MLS stands for Multiple Listing Service, a software-driven, searchable database of available homes for sale and rent within a specified region. However, the MLS permits interested parties to do more than merely look at pictures of properties. Potential buyers and tenants are able to schedule an appointment for viewing with the real estate agent the property is listed with. In addition, real estate professionals are able to access and share information about properties with other agents and brokers. This means that putting a rental property on the MLS translates to more “hits” from qualified applicants than a traditional classified ad.
Understand that local MLS databases may be owned and operated by private entities that set their own regulatory guidelines. However, all MLS systems in the U.S. must adhere to certain rules set forth by the National Association of Realtors, or NAR. (In Canada, the Canadian Real Estate Association, or CREA.) The NAR regulates how real estate agents and brokers display information on their own Internet websites under the Internet Data Exchange (IDX) system. The agency also restricts national MLS access to accredited members of NAR. This means that, in most cases, a real estate agent or broker in good standing with the NAR must put a rental property on the MLS for you. He or she then becomes the listing agent for the property and you will be expected to pay a commission or fee if and when your rental property is rented.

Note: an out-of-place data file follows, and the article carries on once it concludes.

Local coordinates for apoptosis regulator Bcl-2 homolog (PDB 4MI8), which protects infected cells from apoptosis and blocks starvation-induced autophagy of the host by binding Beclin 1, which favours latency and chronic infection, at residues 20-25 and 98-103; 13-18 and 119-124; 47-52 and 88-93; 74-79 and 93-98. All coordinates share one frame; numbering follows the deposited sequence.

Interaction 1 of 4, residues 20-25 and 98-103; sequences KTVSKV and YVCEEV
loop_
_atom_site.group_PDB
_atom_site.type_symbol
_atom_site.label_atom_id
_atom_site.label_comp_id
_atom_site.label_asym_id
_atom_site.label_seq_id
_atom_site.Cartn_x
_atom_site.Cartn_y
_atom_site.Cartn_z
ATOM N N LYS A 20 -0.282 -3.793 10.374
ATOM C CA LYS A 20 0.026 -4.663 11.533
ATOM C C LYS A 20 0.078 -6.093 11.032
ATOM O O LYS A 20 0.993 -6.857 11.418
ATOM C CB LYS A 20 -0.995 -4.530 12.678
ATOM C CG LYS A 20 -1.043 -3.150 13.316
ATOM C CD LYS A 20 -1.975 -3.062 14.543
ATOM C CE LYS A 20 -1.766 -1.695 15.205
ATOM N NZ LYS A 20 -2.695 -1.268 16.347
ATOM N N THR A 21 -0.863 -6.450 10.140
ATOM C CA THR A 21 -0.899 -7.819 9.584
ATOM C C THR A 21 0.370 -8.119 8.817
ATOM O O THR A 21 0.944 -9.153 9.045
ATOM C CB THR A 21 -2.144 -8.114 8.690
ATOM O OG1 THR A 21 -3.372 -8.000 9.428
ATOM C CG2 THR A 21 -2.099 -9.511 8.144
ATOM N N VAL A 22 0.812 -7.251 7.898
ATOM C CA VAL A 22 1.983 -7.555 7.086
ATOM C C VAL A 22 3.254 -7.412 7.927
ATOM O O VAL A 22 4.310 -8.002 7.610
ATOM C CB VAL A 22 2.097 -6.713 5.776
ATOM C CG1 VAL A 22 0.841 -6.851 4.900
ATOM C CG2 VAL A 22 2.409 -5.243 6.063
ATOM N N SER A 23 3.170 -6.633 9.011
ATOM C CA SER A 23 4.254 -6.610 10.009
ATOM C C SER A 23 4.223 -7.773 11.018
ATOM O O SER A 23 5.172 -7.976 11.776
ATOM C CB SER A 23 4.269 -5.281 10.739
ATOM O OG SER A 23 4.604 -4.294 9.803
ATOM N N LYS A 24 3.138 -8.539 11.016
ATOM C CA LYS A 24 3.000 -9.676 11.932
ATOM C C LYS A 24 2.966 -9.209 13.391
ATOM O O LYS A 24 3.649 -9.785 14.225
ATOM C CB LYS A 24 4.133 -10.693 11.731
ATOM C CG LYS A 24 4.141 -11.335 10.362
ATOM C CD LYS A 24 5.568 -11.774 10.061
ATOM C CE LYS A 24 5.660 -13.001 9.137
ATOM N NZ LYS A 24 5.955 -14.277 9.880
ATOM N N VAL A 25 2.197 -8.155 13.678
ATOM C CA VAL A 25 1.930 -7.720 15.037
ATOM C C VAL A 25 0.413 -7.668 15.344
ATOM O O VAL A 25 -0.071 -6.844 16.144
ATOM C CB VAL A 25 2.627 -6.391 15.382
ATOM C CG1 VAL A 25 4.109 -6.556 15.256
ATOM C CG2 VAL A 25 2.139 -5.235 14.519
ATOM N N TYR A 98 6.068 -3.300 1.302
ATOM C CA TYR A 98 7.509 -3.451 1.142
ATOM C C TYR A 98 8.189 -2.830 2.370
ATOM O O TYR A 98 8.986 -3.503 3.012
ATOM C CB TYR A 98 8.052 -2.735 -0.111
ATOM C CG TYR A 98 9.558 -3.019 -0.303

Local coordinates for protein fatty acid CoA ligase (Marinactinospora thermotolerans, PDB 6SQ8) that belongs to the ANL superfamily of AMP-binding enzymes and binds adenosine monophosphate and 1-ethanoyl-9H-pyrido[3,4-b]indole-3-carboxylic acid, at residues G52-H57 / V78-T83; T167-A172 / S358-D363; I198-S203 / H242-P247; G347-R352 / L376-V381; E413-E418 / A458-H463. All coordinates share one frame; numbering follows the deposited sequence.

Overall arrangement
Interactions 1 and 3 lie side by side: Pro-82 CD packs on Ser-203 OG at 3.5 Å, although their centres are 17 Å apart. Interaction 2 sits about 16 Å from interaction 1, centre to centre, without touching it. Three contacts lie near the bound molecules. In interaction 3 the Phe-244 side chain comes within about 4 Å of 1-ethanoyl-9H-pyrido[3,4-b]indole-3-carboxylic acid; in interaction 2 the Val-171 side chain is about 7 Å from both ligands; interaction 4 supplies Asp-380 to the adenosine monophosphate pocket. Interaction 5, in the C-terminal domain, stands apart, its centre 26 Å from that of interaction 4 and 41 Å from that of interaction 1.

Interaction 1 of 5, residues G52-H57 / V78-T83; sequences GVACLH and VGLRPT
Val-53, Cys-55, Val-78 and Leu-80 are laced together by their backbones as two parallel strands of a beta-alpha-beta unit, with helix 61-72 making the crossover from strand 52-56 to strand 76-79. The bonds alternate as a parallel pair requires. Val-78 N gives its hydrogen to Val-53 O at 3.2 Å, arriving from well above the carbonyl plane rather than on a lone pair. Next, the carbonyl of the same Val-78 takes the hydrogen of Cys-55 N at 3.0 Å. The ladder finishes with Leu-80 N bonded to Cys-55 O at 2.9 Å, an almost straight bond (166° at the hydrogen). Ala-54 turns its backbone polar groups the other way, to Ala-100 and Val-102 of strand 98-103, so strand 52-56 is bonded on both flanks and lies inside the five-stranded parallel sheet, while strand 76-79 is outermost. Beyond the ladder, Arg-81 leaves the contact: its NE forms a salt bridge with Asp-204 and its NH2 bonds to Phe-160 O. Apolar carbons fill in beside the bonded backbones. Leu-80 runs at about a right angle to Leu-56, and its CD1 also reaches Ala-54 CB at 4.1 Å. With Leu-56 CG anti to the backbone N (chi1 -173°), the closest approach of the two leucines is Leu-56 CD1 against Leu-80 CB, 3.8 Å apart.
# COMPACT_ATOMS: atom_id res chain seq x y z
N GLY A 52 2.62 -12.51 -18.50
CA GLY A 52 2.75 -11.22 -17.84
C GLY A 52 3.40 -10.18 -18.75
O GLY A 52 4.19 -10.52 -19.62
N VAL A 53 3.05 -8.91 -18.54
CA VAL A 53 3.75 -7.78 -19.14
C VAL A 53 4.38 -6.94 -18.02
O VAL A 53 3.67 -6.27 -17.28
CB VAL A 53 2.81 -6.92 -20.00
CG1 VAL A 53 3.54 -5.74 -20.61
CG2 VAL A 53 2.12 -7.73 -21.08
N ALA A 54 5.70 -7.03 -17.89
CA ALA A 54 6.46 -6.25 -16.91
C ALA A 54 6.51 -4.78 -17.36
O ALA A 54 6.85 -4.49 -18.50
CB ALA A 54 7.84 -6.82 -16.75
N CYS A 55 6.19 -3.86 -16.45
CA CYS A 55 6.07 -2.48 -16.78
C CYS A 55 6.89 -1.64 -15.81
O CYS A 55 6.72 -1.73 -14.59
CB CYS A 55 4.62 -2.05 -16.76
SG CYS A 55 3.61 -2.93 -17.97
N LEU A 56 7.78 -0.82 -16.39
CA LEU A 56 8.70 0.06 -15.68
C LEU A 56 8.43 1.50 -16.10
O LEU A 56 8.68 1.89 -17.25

Shop around when looking for a real estate agent or broker to list your rental property. Fees and commissions vary, and you might save money by comparing rate quotes. More importantly, it’s a good idea to do some research on the individual in terms of past performance and professional conduct. Ask for references, from industry professionals as well as clients.
Consider alternate routes to getting your rental property on an MLS system. Just like online services assist “For Sale By Owner” (FSBO) sellers for a flat fee, some service providers will list your rental property on local MLS systems for a fee. Again, shop around. Fees may be percentage-based, depending on the location and rental value of the property. Other service providers charge a flat fee, regardless of location and rental value.
Present your rental property in the best possible light by making plenty of pictures of the interior and exterior of the home or apartment available for your listing. Potential renters tend to search MLS systems by location first and then peruse listings based on visual appeal thereafter.
- Present your rental property in the best possible light by making plenty of pictures of the interior and exterior of the home or apartment available for your listing. Potential renters tend to search MLS systems by location first and then peruse listings based on visual appeal thereafter.
Karyn Maier is a seasoned columnist and feature writer. Since 1992, her work has appeared in Mother Earth News, The Herb Quarterly, Better Nutrition and in many other print and digital publications. She is also the author of five books, and is published in six languages.